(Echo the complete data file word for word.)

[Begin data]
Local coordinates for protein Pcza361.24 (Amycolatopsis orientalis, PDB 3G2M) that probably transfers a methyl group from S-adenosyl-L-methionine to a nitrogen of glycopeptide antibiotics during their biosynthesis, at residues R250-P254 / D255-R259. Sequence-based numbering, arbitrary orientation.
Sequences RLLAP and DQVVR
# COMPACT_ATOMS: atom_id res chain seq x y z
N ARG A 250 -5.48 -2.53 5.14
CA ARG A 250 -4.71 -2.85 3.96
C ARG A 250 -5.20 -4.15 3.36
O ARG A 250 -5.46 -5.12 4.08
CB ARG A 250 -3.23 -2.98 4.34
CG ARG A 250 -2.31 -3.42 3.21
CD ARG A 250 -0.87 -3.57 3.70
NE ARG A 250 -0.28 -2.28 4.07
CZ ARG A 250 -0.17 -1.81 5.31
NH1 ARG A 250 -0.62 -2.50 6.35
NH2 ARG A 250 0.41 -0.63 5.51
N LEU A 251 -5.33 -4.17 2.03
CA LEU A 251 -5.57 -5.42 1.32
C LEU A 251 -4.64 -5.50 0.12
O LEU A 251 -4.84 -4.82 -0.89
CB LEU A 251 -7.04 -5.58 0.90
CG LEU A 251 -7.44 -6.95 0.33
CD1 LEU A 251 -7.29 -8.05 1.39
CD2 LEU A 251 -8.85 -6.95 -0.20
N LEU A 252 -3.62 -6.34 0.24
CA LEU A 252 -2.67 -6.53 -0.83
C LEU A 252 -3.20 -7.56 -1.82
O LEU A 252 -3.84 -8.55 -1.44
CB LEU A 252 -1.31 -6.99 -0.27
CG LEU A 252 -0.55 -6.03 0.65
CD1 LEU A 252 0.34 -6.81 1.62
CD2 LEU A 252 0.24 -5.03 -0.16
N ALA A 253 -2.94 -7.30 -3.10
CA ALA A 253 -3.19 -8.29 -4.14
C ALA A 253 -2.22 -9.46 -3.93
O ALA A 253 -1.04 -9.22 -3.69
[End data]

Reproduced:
Local coordinates for protein Pcza361.24 (Amycolatopsis orientalis, PDB 3G2M) that probably transfers a methyl group from S-adenosyl-L-methionine to a nitrogen of glycopeptide antibiotics during their biosynthesis, at residues R250-P254 / D255-R259. Sequence-based numbering, arbitrary orientation.
Sequences RLLAP and DQVVR
# COMPACT_ATOMS: atom_id res chain seq x y z
N ARG A 250 -5.48 -2.53 5.14
CA ARG A 250 -4.71 -2.85 3.96
C ARG A 250 -5.20 -4.15 3.36
O ARG A 250 -5.46 -5.12 4.08
CB ARG A 250 -3.23 -2.98 4.34
CG ARG A 250 -2.31 -3.42 3.21
CD ARG A 250 -0.87 -3.57 3.70
NE ARG A 250 -0.28 -2.28 4.07
CZ ARG A 250 -0.17 -1.81 5.31
NH1 ARG A 250 -0.62 -2.50 6.35
NH2 ARG A 250 0.41 -0.63 5.51
N LEU A 251 -5.33 -4.17 2.03
CA LEU A 251 -5.57 -5.42 1.32
C LEU A 251 -4.64 -5.50 0.12
O LEU A 251 -4.84 -4.82 -0.89
CB LEU A 251 -7.04 -5.58 0.90
CG LEU A 251 -7.44 -6.95 0.33
CD1 LEU A 251 -7.29 -8.05 1.39
CD2 LEU A 251 -8.85 -6.95 -0.20
N LEU A 252 -3.62 -6.34 0.24
CA LEU A 252 -2.67 -6.53 -0.83
C LEU A 252 -3.20 -7.56 -1.82
O LEU A 252 -3.84 -8.55 -1.44
CB LEU A 252 -1.31 -6.99 -0.27
CG LEU A 252 -0.55 -6.03 0.65
CD1 LEU A 252 0.34 -6.81 1.62
CD2 LEU A 252 0.24 -5.03 -0.16
N ALA A 253 -2.94 -7.30 -3.10
CA ALA A 253 -3.19 -8.29 -4.14
C ALA A 253 -2.22 -9.46 -3.93
O ALA A 253 -1.04 -9.22 -3.69